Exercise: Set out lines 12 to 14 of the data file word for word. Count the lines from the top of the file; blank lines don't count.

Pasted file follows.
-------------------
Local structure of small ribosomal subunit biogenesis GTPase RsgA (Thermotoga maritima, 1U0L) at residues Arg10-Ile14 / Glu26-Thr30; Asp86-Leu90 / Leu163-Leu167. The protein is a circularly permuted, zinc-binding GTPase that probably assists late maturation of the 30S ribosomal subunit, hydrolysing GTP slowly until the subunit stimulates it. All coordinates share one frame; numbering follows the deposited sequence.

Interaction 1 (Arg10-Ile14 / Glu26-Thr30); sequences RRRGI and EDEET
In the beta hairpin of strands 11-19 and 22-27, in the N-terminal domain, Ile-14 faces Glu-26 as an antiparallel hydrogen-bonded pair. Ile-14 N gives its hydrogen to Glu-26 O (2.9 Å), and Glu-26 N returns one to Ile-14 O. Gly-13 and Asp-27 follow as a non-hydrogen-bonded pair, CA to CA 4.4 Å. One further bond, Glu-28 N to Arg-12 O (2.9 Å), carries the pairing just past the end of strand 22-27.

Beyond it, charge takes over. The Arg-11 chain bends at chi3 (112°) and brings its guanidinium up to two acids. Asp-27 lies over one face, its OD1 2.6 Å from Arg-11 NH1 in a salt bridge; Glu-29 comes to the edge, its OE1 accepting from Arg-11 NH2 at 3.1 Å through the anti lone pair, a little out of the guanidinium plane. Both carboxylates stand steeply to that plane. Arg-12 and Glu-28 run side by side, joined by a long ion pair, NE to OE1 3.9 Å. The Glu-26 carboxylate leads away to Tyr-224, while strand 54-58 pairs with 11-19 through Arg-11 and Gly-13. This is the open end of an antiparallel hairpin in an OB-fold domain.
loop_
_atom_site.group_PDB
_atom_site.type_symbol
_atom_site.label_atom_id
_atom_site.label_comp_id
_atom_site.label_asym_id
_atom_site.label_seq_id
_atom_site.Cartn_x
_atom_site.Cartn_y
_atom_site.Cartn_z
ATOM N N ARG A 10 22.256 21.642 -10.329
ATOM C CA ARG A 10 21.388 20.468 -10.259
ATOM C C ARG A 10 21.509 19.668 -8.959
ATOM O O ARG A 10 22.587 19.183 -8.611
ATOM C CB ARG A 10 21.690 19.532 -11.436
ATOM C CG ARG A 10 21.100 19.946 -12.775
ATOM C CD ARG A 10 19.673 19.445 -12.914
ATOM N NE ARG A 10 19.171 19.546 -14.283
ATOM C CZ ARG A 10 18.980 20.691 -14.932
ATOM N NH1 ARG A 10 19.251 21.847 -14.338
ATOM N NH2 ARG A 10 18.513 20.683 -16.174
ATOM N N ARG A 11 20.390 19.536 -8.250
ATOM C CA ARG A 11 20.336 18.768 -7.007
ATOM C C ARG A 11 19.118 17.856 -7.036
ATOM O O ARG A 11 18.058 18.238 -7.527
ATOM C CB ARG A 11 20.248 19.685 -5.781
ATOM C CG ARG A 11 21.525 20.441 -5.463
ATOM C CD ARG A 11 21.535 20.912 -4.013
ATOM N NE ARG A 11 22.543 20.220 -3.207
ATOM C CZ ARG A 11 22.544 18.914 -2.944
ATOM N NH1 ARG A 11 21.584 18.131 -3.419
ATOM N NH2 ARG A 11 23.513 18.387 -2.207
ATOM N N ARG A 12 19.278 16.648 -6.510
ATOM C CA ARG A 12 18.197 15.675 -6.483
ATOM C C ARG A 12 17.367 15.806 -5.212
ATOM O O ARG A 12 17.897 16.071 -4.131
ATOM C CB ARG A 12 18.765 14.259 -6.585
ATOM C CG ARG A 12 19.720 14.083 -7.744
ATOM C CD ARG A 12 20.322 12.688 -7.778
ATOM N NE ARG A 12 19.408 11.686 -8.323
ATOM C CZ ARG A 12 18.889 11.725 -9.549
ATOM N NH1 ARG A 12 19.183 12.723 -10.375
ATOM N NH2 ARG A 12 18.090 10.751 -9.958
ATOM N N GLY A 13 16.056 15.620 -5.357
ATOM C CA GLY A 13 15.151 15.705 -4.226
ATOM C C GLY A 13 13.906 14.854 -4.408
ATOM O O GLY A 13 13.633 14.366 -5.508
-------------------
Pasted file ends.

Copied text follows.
_atom_site.Cartn_x
_atom_site.Cartn_y
_atom_site.Cartn_z